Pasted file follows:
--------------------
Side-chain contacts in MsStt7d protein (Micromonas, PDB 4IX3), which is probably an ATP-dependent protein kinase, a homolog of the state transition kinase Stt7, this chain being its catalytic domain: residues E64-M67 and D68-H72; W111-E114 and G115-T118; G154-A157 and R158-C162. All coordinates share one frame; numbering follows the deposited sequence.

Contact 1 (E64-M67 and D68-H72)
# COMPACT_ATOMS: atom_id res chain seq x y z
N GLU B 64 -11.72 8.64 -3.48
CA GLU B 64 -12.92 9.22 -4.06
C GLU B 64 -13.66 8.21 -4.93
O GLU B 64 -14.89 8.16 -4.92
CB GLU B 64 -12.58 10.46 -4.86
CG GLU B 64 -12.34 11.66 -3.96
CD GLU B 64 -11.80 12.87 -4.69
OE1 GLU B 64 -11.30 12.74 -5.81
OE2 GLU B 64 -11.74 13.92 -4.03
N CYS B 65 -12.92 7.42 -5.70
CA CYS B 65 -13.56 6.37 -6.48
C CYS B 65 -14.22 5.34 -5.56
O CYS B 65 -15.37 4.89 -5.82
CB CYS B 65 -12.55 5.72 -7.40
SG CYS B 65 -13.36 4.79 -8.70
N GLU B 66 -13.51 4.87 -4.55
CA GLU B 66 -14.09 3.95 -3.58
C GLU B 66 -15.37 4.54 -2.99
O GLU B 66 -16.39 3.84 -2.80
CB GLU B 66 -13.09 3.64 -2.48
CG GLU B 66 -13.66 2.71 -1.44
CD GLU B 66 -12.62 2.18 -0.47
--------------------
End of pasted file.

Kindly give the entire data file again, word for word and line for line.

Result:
Side-chain contacts in MsStt7d protein (Micromonas, PDB 4IX3), which is probably an ATP-dependent protein kinase, a homolog of the state transition kinase Stt7, this chain being its catalytic domain: residues E64-M67 and D68-H72; W111-E114 and G115-T118; G154-A157 and R158-C162. All coordinates share one frame; numbering follows the deposited sequence.

Contact 1 (E64-M67 and D68-H72)
# COMPACT_ATOMS: atom_id res chain seq x y z
N GLU B 64 -11.72 8.64 -3.48
CA GLU B 64 -12.92 9.22 -4.06
C GLU B 64 -13.66 8.21 -4.93
O GLU B 64 -14.89 8.16 -4.92
CB GLU B 64 -12.58 10.46 -4.86
CG GLU B 64 -12.34 11.66 -3.96
CD GLU B 64 -11.80 12.87 -4.69
OE1 GLU B 64 -11.30 12.74 -5.81
OE2 GLU B 64 -11.74 13.92 -4.03
N CYS B 65 -12.92 7.42 -5.70
CA CYS B 65 -13.56 6.37 -6.48
C CYS B 65 -14.22 5.34 -5.56
O CYS B 65 -15.37 4.89 -5.82
CB CYS B 65 -12.55 5.72 -7.40
SG CYS B 65 -13.36 4.79 -8.70
N GLU B 66 -13.51 4.87 -4.55
CA GLU B 66 -14.09 3.95 -3.58
C GLU B 66 -15.37 4.54 -2.99
O GLU B 66 -16.39 3.84 -2.80
CB GLU B 66 -13.09 3.64 -2.48
CG GLU B 66 -13.66 2.71 -1.44
CD GLU B 66 -12.62 2.18 -0.47